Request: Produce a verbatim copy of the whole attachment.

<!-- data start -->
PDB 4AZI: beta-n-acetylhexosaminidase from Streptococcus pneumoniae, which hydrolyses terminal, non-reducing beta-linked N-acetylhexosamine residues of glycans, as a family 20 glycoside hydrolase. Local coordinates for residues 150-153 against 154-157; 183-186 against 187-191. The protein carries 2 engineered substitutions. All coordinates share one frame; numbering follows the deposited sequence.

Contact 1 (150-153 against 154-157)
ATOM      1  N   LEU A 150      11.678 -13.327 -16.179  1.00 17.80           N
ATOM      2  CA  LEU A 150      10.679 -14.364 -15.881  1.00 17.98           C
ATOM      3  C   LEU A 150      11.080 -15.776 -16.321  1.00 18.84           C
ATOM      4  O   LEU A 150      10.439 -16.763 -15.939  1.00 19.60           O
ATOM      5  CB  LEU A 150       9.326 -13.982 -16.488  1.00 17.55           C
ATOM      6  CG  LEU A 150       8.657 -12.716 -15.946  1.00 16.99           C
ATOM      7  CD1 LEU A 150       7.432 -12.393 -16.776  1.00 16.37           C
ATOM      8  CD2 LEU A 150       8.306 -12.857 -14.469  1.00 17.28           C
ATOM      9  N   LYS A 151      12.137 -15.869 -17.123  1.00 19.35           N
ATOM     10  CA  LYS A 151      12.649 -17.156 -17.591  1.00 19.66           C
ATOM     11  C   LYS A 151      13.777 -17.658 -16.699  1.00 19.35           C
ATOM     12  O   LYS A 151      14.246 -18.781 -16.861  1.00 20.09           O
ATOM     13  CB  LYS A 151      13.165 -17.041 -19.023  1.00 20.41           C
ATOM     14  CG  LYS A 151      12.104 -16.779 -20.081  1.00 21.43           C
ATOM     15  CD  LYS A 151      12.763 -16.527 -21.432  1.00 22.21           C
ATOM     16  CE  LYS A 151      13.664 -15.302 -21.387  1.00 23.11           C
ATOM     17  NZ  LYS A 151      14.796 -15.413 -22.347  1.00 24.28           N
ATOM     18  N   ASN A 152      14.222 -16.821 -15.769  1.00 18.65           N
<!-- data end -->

PDB 4AZI: beta-n-acetylhexosaminidase from Streptococcus pneumoniae, which hydrolyses terminal, non-reducing beta-linked N-acetylhexosamine residues of glycans, as a family 20 glycoside hydrolase. Local coordinates for residues 150-153 against 154-157; 183-186 against 187-191. The protein carries 2 engineered substitutions. All coordinates share one frame; numbering follows the deposited sequence.

Contact 1 (150-153 against 154-157)
ATOM      1  N   LEU A 150      11.678 -13.327 -16.179  1.00 17.80           N
ATOM      2  CA  LEU A 150      10.679 -14.364 -15.881  1.00 17.98           C
ATOM      3  C   LEU A 150      11.080 -15.776 -16.321  1.00 18.84           C
ATOM      4  O   LEU A 150      10.439 -16.763 -15.939  1.00 19.60           O
ATOM      5  CB  LEU A 150       9.326 -13.982 -16.488  1.00 17.55           C
ATOM      6  CG  LEU A 150       8.657 -12.716 -15.946  1.00 16.99           C
ATOM      7  CD1 LEU A 150       7.432 -12.393 -16.776  1.00 16.37           C
ATOM      8  CD2 LEU A 150       8.306 -12.857 -14.469  1.00 17.28           C
ATOM      9  N   LYS A 151      12.137 -15.869 -17.123  1.00 19.35           N
ATOM     10  CA  LYS A 151      12.649 -17.156 -17.591  1.00 19.66           C
ATOM     11  C   LYS A 151      13.777 -17.658 -16.699  1.00 19.35           C
ATOM     12  O   LYS A 151      14.246 -18.781 -16.861  1.00 20.09           O
ATOM     13  CB  LYS A 151      13.165 -17.041 -19.023  1.00 20.41           C
ATOM     14  CG  LYS A 151      12.104 -16.779 -20.081  1.00 21.43           C
ATOM     15  CD  LYS A 151      12.763 -16.527 -21.432  1.00 22.21           C
ATOM     16  CE  LYS A 151      13.664 -15.302 -21.387  1.00 23.11           C
ATOM     17  NZ  LYS A 151      14.796 -15.413 -22.347  1.00 24.28           N
ATOM     18  N   ASN A 152      14.222 -16.821 -15.769  1.00 18.65           N